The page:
Guadalupe: A story to heal a hemisphere

December 11, 2013 | Viewpoints | Number 24
By Will Braun | Senior Writer
Image of Guadalupe.

Every Advent I recall December 2003 when I found myself swept along in the tide of pilgrims advancing toward one of the world’s most visited holy sites. The crowds were drawn by the gravity of a story that dates back to 1531 and a little hill in Mexico. 

By 1531, colonization and Christianization of the “New World” were in their early stages of devastation. Conversion and violent conquest had progressed rapidly since the colonizers first brought Christ nearly 40 years earlier. 

Then Mary his mother appeared. She appeared on her own humble, gentle, dark-skinned terms. No ships, no guns, no flags to plant. She came with roses and words of mercy. 

On the hill called Tepeyac, Mary appeared to a poor widower with no children. Juan Diego was his Spanish name, although he spoke Nahuatl, his mother tongue. 

As he passed the hill one day, Diego heard other-worldly birds singing and a voice call to him. On the rocky crest of the hill, Mary spoke softly to Diego in his native tongue. She declared her mission as one of compassion and protection. She asked him to instruct the bishop to build a chapel for her on the hill. 

Of course, we children of the scientific era are programmed to dismiss such accounts as empirical impossibility. If we do this we miss the spiritual inspiration millions have drawn from a story that speaks to a place beyond scientific constructs, to truths greater than facts. 

The bishop brushed the peasant off. So Diego went back up the hill and suggested Mary send someone else. But Mary had chosen him. So he returned to the bishop a second time. Meeting the same scepticism, Diego vowed to return with a sign. 

Back on the hill, Mary sent him to pick roses among the stony crags, even though it was mid-December, far past rose season. Diego returned to the bishop with a glorious bouquet of rosas de Castilla under his cloak, which was made of cactus cloth. When Diego opened his cloak to reveal the miraculous roses to the bishop, an image of Mary, as he had seen her, appeared on the inside of his garment. 

With this image on a peasant's cloak, new possibilities for the history of the New World appeared.

A chapel was built for Our Lady of Guadalupe, as she identified herself, on the hill, which is now surrounded by the sprawl of Mexico City. Later, a basilica was built; in it hangs the 482-year-old cactus cloth cloak with its remarkable image.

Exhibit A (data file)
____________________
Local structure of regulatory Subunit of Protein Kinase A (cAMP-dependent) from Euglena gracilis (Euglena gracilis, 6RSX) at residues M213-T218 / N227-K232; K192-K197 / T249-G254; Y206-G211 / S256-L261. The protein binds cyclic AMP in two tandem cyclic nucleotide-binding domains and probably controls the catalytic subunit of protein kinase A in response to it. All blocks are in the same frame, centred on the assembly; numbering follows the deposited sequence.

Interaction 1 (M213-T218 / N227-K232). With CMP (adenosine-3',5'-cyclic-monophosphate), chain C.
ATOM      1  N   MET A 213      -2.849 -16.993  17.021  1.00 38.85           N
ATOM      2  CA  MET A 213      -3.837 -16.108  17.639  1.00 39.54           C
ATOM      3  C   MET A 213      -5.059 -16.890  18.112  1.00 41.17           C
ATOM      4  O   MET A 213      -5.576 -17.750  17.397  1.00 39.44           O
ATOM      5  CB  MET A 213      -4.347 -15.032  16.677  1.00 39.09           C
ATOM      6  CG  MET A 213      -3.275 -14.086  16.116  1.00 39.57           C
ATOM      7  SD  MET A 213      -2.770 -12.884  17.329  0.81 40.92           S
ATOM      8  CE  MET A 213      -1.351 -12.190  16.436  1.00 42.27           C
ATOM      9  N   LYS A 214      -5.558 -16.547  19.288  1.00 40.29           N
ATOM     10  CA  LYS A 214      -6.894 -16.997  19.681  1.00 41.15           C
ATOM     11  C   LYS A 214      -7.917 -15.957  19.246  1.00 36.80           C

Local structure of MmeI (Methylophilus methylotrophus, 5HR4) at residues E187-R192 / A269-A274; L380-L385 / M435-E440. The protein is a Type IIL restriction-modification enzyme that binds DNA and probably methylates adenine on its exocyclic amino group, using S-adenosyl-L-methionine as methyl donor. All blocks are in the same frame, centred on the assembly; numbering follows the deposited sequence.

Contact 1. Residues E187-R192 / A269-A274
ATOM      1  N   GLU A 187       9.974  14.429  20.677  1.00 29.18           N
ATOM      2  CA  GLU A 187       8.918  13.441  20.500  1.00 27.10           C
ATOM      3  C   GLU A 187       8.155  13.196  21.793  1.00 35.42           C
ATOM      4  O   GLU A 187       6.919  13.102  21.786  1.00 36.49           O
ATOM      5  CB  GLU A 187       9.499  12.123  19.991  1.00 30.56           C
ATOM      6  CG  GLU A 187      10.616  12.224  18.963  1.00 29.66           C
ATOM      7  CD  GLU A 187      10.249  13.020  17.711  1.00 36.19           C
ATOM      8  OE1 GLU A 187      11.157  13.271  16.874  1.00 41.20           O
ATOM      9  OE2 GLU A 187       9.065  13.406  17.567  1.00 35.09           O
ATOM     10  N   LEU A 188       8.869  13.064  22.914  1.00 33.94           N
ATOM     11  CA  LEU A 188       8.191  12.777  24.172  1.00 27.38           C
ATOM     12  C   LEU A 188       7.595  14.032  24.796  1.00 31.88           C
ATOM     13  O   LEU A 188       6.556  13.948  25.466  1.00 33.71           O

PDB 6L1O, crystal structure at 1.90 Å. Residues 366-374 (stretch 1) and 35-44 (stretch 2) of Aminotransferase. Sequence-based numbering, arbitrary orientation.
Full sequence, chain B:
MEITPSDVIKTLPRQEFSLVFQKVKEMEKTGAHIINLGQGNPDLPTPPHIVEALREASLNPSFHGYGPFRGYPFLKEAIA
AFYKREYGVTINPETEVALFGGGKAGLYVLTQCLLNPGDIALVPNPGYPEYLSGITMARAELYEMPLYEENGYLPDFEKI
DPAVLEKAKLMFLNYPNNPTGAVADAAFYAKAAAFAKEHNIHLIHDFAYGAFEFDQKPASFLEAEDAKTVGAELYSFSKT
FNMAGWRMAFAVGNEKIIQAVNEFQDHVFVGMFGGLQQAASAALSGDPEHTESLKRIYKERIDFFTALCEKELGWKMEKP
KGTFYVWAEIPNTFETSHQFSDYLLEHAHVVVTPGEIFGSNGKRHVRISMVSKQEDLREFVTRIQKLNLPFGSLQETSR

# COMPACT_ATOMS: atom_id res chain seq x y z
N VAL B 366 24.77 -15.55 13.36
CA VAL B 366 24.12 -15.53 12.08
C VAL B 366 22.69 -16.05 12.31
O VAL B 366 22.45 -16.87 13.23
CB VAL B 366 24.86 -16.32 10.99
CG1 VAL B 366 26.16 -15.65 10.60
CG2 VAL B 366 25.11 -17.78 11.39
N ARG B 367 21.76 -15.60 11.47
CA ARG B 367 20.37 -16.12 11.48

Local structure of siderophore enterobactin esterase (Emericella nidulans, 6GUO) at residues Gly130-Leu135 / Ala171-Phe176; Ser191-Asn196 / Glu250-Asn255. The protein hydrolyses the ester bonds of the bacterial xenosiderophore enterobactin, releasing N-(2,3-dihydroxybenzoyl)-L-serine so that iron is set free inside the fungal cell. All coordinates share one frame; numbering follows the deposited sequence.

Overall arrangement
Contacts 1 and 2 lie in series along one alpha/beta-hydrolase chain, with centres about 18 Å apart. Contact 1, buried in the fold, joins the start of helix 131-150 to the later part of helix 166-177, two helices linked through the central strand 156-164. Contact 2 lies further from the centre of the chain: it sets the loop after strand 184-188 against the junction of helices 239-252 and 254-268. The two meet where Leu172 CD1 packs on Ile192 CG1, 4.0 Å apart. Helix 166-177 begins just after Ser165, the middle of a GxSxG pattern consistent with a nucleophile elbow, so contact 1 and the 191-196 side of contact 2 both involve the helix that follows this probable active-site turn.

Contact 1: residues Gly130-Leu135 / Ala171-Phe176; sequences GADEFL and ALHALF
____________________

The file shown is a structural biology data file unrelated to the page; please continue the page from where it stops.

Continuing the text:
In the image—which is nearly ubiquitous in much of Latin America—Mary's skin is a shade more indigenous than European. The stars on her cloak, the crescent moon under her feet and other parts of the image would have found immediate symbolic resonance with the indigenous people of that time, as they do now. 

Every Dec. 12, Catholics and indigenous people celebrate side by side within Guadalupe's enduring embrace at Tepeyac. An estimated 10 million people visit annually.

While some Catholic historians cast Mary’s appearance as a boost to the church's conversion campaign—a reported nine million indigenous people had joined the church by 1541—her image could hardly be more different than that of the conquistadors who are immortalized and immoralized in bronze statues throughout the Americas. 

She stands reverent, quiet, dignified. Hers is a gentle power. I believe she came not to accelerate colonial history, but to redeem it. Her agenda had more to do with indigenous protection than Catholic expansionism. Her message, I think, was less a call to embrace Judeo-Christianity than a comforting whisper to a people caught between Aztec and European societies, each with their own human sacrifices.

The mighty men of history have left their mark in the officialdom of text books and place names. Mary has found her place in the hearts of commoners in countries where history has been against them since Columbus first arrived with his sword and Bible.

For me, the story of Guadalupe beautifully acknowledges the Euro-Christian reality and affirms the traditional indigenous reality. It creates a holy healing space in which they can come together peacefully.

Image of Guadalupe.

The Basilica of Our Lady of Guadalupe rising above the outskirts of Mexico City.

Mexican indigenous people celebrate the Feast of Our Lady of Guadalupe outside the Basilica in Mexico City.

Gift shop at the Basilica of Our Lady of Guadalupe, Mexico City.

Prayer candles outside the Basilica of Our Lady of Guadalupe, Mexico City.

The chapel built for Guadalupe atop Tepeyac Hill as it looks today.

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